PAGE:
The National Science Foundation has granted the University of Arizona $30 million over five years to establish a new NSF Science and Technology Center. The New Frontiers of Sound Science and Technology Center, which comes with an additional $30 million funding option over the following five years, will bring together researchers working in topological acoustics.
Biomedical engineering professor and BIO5 Institute Director, Dr. Jennifer Barton has spent nearly a decade developing a falloposcope to detect ovarian cancer in its early stages. The device is now used to capture images of study participants' fallopian tubes for the first time.
The BIO5 Institute supports innovative projects and new ideas to further interdisciplinary early-stage research by funding seed, pilot, and equipment grants.
BIO5 seed funding typically exceeds $1M annually, and this year, three BIO5-fueled funding mechanisms are supplying 28 faculty members and an additional 51 co-principal investigators with $1.68M for initiatives that include how to improve MRI imaging, better understand how exercise improves aging, and uncover microbial drivers of soil volatile compounds.
Equipment Enhancement Fund
State-of-the-art equipment drives discovery and invention. The Equipment Enhancement Fund (EEF) enhances research capabilities across several departments and colleges by providing the means to purchase new equipment or upgrades for existing technology.
With the help of up to $150K, researchers can purchase equipment and upgrades that not only augment the capabilities of the core or shared use facility, but also increase their competitiveness for new external funding.
A total of almost $730K funded seven EEF proposals through the 2022 grant cycle. With these funds, researchers plan to purchase equipment to better measure blood circulation, enhance neuropsychology research, and facilitate faster, automated screening of compounds for drug discovery.
Optical coherence tomography (OCT) imaging equipment that will help shed light on human tissues. OCT is a non-invasive imaging technology like an ultrasound that uses near infrared light waves instead of sound to provide high-resolution images with applications that span from cancer diagnosis to retina health.
Dr. Travis Sawyer, assistant professor of optical sciences, was awarded $126K to purchase a high-resolution, rapid, customizable polarization-sensitive OCT system. This state-of-the-art system will enable advanced research studies including cancer imaging in the GI tract, brain and eye imaging, and surgical guidance.
The device will be housed in the Translational Bioimaging Resource, a Research Innovation & Impact facility in the basement of the Biosciences Research Laboratories, and promises to be greatly impactful at the University, with collaborators among five colleges and eight departments.
“As a new faculty member, receiving support through the Equipment Enhancement Fund is extremely valuable for starting my research program - the award will enable several collaborative projects focused on advancing biomedicine using optical technology. I am honored and grateful to have such strong institutional support early in my career and I look forward to advancing the research aims of the University,” said Sawyer.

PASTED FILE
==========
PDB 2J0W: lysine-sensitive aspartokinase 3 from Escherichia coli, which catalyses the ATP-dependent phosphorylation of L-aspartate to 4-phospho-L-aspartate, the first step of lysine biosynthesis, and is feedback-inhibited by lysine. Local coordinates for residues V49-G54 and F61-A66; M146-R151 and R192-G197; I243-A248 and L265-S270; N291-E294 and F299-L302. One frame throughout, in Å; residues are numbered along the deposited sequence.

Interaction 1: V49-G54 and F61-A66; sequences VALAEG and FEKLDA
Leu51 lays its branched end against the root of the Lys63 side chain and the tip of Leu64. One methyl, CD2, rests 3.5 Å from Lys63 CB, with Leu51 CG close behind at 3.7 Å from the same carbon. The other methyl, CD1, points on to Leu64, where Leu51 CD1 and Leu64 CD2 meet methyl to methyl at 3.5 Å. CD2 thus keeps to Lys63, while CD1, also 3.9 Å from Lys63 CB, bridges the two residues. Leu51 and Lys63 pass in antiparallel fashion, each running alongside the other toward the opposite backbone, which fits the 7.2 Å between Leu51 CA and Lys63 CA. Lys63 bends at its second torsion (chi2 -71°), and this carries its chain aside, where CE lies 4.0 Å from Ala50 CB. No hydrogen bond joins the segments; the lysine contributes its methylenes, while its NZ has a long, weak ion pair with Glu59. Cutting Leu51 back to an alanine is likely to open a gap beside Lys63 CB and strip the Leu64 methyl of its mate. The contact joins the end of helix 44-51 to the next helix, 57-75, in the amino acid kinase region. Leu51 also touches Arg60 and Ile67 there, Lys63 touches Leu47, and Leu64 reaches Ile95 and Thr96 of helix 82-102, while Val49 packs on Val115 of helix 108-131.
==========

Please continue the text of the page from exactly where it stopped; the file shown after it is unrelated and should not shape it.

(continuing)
Faculty Seed Grants
To be competitive for long-term extramural funding, researchers need to obtain preliminary data that demonstrates the promise of their proposed research, as well as the feasibility of their proposed methods. The Faculty Seed Grants (FSG) provide one-time support of up to $15K to jump-start projects.
These grants are targeted towards two different career stages. Early career researchers and assistant professors are encouraged to submit proposals that will enable them to gain independence by generating new data for future grant proposals or scholarships. Mid-career professionals and associate professors can receive funding for proposals that will also lead to greater funding opportunities in order to take their research in a new direction or develop their career to lead a future research center or institute.
Two proposals were awarded a collective $30K in 2022, one of which is led by Dr. Jennifer Andrews.
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Andrews, an assistant professor of pediatrics and director of research in the Division of Genetics and Developmental Pediatrics, was awarded an FSG for her proposal to adapt the Social-Ecological Model of Adolescents and Young Adult Readiness for Transition (SMART) approach to better prepare and support adolescents in their transition to adulthood. Her program focuses on four key areas of positive youth development theory: agency, assets, contribution, and enabling environments.
“Applying for NIH grants requires pilot or proof of concept data that is challenging to generate without pilot funding when dealing with human subjects,” Andrews said. “The FSG award allows me to collect the data that I need while providing students with the opportunity to learn how to run a research project.”
Former award recipient Dr. Jennifer Stern, assistant professor of medicine, says the FSG award not only benefited her research, but paved the way for success for her grad student, as well.